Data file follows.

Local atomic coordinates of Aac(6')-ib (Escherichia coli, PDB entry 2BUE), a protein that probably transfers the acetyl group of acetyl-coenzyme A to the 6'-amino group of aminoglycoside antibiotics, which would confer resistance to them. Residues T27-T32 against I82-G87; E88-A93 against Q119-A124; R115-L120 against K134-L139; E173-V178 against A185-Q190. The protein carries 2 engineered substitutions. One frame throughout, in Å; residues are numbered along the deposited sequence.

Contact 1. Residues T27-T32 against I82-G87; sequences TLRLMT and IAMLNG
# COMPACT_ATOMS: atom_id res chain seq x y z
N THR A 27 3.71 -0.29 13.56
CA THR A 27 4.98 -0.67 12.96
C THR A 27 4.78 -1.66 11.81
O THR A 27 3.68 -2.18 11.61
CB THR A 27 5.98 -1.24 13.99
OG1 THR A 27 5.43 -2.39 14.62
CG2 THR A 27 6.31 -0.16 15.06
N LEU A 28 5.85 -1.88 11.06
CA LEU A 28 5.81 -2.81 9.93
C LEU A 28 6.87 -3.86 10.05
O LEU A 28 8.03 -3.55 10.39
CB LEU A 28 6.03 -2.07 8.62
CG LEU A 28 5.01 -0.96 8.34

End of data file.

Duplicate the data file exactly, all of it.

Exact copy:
Local atomic coordinates of Aac(6')-ib (Escherichia coli, PDB entry 2BUE), a protein that probably transfers the acetyl group of acetyl-coenzyme A to the 6'-amino group of aminoglycoside antibiotics, which would confer resistance to them. Residues T27-T32 against I82-G87; E88-A93 against Q119-A124; R115-L120 against K134-L139; E173-V178 against A185-Q190. The protein carries 2 engineered substitutions. One frame throughout, in Å; residues are numbered along the deposited sequence.

Contact 1. Residues T27-T32 against I82-G87; sequences TLRLMT and IAMLNG
# COMPACT_ATOMS: atom_id res chain seq x y z
N THR A 27 3.71 -0.29 13.56
CA THR A 27 4.98 -0.67 12.96
C THR A 27 4.78 -1.66 11.81
O THR A 27 3.68 -2.18 11.61
CB THR A 27 5.98 -1.24 13.99
OG1 THR A 27 5.43 -2.39 14.62
CG2 THR A 27 6.31 -0.16 15.06
N LEU A 28 5.85 -1.88 11.06
CA LEU A 28 5.81 -2.81 9.93
C LEU A 28 6.87 -3.86 10.05
O LEU A 28 8.03 -3.55 10.39
CB LEU A 28 6.03 -2.07 8.62
CG LEU A 28 5.01 -0.96 8.34